LONDON (Reuters) - The European Union’s single market is “absolutely crucial” for embedding free trade in the 28-country bloc and should not be lost under EU reforms aimed at keeping Britain inside the EU, Bank of England Deputy Governor Andrew Bailey said on Friday.
“The single market is absolutely crucial,” Bailey told a financial conference.
EU President Donald Tusk has made proposals aimed at changing how the EU works in a bid to persuade Britons to stay in the bloc in a UK referendum that is likely to take place in June.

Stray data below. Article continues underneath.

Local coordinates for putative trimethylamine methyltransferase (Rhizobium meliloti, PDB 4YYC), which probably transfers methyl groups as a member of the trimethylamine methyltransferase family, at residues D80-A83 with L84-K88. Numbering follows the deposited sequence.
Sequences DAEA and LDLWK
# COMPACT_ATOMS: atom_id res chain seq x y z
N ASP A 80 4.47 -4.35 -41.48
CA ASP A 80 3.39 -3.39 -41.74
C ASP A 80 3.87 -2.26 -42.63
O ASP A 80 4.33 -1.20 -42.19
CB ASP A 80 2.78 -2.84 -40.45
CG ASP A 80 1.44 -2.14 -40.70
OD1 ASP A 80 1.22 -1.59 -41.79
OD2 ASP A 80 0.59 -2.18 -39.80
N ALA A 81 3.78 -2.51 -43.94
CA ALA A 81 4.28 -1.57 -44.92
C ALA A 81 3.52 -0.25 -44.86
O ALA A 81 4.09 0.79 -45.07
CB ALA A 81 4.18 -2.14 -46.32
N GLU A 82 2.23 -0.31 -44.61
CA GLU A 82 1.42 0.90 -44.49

Countries outside the euro zone could have leeway to tweak some bank capital rules to preserve financial stability under the Tusk proposals, a step other regulators worry could fragment the bloc’s single capital market.
“There are very sensible words in those documents,” Bailey said. “It’s not about us going our separate ways.”
If Britain left the EU, there would be no “bonfire of regulation” for banks in Britain, Bailey added.
Reporting by Huw Jones, editing by Marc Jones
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